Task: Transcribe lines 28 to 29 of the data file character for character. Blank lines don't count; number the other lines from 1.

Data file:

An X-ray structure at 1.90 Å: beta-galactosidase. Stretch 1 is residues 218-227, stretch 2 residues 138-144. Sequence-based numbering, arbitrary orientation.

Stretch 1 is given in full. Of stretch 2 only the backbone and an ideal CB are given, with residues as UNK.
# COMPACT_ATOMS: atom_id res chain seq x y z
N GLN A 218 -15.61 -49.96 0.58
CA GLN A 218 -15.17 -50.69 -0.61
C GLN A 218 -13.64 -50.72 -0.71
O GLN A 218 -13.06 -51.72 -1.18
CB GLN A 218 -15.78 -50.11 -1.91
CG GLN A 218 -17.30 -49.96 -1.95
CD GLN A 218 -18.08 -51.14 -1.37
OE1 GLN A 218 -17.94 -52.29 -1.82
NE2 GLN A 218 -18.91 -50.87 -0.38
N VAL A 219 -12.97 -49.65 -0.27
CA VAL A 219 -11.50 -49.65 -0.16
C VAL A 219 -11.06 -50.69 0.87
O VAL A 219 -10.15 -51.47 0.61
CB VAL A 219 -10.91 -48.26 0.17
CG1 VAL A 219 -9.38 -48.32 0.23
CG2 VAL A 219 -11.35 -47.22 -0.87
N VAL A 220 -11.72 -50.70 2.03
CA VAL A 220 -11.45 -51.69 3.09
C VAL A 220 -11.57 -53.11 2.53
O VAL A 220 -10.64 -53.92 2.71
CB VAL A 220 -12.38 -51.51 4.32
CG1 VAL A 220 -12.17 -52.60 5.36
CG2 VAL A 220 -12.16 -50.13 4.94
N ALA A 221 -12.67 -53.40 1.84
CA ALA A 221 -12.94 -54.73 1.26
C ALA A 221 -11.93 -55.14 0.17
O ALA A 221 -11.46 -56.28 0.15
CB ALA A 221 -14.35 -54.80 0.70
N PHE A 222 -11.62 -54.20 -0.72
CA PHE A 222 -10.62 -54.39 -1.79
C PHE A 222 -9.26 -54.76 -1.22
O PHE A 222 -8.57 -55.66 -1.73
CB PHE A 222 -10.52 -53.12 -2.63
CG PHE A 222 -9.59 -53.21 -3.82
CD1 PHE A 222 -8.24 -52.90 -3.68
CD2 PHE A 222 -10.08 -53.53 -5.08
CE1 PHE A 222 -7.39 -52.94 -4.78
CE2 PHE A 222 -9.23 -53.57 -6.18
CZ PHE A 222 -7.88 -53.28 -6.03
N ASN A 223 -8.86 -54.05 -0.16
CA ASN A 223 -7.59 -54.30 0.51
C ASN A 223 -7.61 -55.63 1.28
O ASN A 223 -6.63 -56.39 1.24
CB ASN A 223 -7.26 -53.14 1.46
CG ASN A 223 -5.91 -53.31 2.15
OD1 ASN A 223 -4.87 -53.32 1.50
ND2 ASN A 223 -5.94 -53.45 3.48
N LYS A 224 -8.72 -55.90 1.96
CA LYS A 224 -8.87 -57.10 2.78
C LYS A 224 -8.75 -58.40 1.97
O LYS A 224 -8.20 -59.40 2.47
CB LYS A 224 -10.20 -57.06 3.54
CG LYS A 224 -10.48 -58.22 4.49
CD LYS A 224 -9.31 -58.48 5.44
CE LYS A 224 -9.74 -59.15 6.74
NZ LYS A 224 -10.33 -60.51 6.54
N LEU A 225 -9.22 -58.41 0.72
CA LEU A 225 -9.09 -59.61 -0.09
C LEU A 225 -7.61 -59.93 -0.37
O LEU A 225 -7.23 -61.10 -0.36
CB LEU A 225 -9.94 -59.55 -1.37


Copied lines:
CA ALA A 221 -12.94 -54.73 1.26
C ALA A 221 -11.93 -55.14 0.17